OFFICIALS HAVE been warned to tighten control on their emergency alert system after everyone on the island of Hawaii was mistakenly warned of an incoming ballistic missile.
The Hawaiian Emergency Management Agency (HEMA) triggered panic in the streets after someone at the control centre apparently pressed "Missile Alert" instead of "Test Missile Alert" after coming up against what has been described as a poor user interface, reports the Washington Post.
The message warned to "seek immediate shelter" and that "this is not a drill".
It was a drill.
Worse than that, though, it took 38 minutes of Orson Wellesesque panic before anyone worked out how to shut the ruddy thing off as it required 'extraordinary' permissions.
Eventually, a cancellation message was sent but not before it freaked out a lot of islanders and tourists.
But don't worry. It won't happen again. HEMA has it covered. It has added a 'cancel' button. Woohoo!
This should mean that it can't happen again, or at least, if it does, it won't take so long to admit it went wrong and get people to stand down.
The island of Hawaii is on edge right now because it is not known exactly what North Korea's nuclear capability is, and it is thought that, should the rogue state be able to blow up anywhere in American, Hawaii is a prime candidate and the warning would be as little as 20 minutes.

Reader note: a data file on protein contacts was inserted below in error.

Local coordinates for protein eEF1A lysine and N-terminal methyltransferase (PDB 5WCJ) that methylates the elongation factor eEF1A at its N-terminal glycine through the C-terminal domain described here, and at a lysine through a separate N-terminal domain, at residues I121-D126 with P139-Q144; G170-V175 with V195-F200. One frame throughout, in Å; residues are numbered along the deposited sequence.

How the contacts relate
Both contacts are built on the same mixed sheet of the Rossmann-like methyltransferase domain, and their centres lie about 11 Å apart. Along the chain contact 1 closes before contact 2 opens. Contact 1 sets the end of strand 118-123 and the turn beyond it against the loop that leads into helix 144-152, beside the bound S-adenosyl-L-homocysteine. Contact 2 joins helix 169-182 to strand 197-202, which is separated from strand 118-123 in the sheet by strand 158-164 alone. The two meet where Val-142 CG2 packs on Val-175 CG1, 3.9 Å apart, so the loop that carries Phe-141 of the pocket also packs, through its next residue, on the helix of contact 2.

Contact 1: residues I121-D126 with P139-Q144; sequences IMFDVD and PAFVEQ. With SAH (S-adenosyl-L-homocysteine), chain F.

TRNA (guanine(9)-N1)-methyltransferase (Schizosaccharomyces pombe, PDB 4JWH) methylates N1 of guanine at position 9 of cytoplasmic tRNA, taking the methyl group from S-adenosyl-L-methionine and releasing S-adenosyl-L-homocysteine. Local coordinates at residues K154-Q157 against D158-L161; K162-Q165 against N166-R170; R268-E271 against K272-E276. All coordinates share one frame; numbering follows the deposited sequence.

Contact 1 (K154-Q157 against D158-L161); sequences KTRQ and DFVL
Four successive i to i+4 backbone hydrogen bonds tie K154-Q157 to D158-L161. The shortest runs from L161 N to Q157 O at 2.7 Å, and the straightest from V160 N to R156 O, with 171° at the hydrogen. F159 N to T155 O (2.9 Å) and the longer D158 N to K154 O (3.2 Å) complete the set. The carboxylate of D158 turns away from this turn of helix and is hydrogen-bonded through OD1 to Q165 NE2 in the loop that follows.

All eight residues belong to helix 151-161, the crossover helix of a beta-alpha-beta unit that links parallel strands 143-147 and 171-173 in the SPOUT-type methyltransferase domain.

Human intervention in alerts like this has long been an issue. The 1983 film War Games starts with a human refusing to trigger a nuclear bomb, believing it to be a false alarm.
Which is almost entirely the opposite of this, but the parallels remain.
The UK government has looked at enabling the emergency alert system in the UK, however, critics have said it would be susceptible to fraud. Or fat fingered morons, seemingly.
During the last test of the warning system on Hawaii, 93 per cent of the sirens worked, but it is reported that a number made a noise like an ambulance instead of an air raid.
Meanwhile, the trigger-fingered HEMA employee has been 'reassigned'. Probably to latrines. µ
Thanks to a hard-coded Nvidia Tegra X1 flaw
Time's up. Me too. Not him
Redmond says 'the fix is more complex than initially anticipated'
And, yep, they're really expensive